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Anthem protests resumed in Miami and Jacksonville

Florida Football Insiders



Jasen Vinlove-USA TODAY Sports

So much for the NFL and the NFLPA calling their cease fire on the topic of “National Anthem protests” and possible league and team discipline for players who do.

In Miami, there were two players who knelt and one who raised his fist. While in Jacksonville, there were four players who obeyed the owners and commissioner Roger Goodell’s edict to stay in the locker room instead of protesting.

For the Dolphins, as they both promised, WR Kenny Stills knelt and DE Robert Quinn raised his fist (above),  while the anthem was sung. New teammate WR Albert Wilson also knelt for the anthem prior to the game with the Bucs. No one from Tampa Bay demonstrated.

Stills explained why he protested last night instead of staying in the tunnel:

Meanwhile up I-95 in Jacksonville Thursday night, the four Jags who did not come out the anthem were DB Jalen Ramsey, LB Telvin Smith, and RBs Leonard Fournette and T.J. Yeldon. They elected instead to stay in the tunnel before taking the field for the coin toss.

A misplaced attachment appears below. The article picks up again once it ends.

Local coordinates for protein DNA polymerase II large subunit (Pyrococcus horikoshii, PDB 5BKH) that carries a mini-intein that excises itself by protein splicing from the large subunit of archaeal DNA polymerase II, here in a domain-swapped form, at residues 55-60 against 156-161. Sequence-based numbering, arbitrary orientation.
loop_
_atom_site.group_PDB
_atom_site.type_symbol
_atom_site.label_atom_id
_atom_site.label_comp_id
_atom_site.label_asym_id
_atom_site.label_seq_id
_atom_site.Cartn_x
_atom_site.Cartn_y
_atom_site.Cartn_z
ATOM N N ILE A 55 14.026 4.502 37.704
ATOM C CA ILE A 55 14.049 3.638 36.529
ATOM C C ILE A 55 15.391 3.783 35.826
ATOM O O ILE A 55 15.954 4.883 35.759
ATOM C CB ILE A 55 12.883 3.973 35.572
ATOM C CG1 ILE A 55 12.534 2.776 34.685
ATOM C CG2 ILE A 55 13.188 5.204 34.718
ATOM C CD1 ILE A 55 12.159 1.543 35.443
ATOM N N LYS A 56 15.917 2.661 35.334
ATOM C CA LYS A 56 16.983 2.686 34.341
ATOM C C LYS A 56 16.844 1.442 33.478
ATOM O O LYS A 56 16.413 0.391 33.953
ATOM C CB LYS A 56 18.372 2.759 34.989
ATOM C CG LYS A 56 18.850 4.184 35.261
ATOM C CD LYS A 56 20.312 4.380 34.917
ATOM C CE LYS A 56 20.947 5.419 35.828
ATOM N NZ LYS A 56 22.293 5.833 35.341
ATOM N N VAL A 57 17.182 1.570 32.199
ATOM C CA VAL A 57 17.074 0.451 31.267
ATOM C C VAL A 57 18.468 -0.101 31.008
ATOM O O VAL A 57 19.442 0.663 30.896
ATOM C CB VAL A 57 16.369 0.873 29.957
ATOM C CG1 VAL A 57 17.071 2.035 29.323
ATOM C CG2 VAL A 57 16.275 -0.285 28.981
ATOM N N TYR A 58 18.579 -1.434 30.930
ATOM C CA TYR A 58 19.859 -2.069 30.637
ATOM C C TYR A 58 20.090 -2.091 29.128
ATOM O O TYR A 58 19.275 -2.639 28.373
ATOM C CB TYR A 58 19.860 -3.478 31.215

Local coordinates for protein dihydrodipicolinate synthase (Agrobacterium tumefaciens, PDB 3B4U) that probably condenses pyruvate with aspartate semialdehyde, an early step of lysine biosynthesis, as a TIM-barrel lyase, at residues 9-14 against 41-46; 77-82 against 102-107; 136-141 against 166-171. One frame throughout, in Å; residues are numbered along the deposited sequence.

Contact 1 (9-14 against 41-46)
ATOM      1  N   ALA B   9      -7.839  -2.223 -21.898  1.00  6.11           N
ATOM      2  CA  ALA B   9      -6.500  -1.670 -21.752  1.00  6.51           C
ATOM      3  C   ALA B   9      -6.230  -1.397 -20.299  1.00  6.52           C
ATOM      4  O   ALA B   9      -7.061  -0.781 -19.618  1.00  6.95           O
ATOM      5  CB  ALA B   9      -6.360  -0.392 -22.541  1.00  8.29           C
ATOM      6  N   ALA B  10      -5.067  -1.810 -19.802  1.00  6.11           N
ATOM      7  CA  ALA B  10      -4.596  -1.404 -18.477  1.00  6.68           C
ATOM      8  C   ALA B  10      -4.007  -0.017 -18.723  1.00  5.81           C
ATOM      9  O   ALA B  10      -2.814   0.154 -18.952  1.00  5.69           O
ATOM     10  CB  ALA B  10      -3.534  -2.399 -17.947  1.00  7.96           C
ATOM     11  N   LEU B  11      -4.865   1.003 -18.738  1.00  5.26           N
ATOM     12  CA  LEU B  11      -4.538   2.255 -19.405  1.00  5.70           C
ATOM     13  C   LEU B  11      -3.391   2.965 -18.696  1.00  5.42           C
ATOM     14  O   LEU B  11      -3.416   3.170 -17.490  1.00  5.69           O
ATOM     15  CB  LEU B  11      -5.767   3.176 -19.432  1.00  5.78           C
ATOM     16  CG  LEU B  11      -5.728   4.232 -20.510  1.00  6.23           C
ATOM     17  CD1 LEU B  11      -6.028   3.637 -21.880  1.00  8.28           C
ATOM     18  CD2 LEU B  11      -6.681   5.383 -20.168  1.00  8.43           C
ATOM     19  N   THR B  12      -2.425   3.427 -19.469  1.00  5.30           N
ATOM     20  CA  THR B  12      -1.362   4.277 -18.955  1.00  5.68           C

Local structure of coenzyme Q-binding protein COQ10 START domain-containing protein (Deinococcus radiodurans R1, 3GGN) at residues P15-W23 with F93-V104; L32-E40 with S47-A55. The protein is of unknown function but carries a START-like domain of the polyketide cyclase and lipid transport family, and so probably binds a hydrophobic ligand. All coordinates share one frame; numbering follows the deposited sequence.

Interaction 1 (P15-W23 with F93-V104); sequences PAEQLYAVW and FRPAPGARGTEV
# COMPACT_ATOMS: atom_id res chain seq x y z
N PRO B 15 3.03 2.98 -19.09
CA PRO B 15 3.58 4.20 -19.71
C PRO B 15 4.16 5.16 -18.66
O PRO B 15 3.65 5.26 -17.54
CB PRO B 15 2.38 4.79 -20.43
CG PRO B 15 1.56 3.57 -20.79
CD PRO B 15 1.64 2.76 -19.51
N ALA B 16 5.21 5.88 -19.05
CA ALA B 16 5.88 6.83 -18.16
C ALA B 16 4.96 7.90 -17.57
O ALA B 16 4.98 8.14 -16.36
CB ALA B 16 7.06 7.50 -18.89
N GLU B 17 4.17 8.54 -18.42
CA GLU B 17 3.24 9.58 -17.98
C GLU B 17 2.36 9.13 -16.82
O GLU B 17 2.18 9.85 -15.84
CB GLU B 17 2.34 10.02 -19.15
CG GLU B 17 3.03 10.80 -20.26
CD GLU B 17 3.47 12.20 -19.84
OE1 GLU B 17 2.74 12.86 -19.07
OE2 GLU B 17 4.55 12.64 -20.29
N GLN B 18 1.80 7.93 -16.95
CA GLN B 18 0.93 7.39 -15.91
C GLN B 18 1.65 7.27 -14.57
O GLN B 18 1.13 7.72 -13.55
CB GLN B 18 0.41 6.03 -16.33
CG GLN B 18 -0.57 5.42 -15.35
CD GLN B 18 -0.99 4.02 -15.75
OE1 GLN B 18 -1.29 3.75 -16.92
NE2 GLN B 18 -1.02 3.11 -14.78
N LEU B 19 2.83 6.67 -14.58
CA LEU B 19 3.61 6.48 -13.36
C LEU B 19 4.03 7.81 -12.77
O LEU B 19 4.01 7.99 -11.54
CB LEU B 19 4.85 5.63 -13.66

Smith, who made the Pro Bowl a year ago during the Jaguars playoff turnaround season, told the media:

There were also protests Thursday night from the Eagles Malcolm Jenkins and a couple of his teammates raising fists and three Seattle Seahawks, including defensive lineman Quinton Jefferson stayed in their tunnel, while the anthem was sung in their home game.

Ever since the owners overwhelmingly voted in their new policy for 2018 in May, there has been great debate about whether it would curtail the protesting during the anthem?

And as we wrote late last month, the Dolphins had sent notification to their players coming to camp that among other punishable offenses, demonstrating on the field during the anthem could be a player conduct offense. And, that a player could be fined or suspended, now for on field protests.. This followed Dolphins owner Stephen Ross making public statements earlier this year that he and the rest of the league wanted to move on and have the protests end.

Ross back peddled the next day, when his comments became national news and issued a statement saying players would have to choose what to do.

That’s when the league and the NFLPA quickly called a halt to the controversy boiling back over and agreed to keep meeting and discussing revising the policy. There is nothing new that has been amended to this point.

And now that the games have resumed, so too will the scrutiny and the rhetoric.

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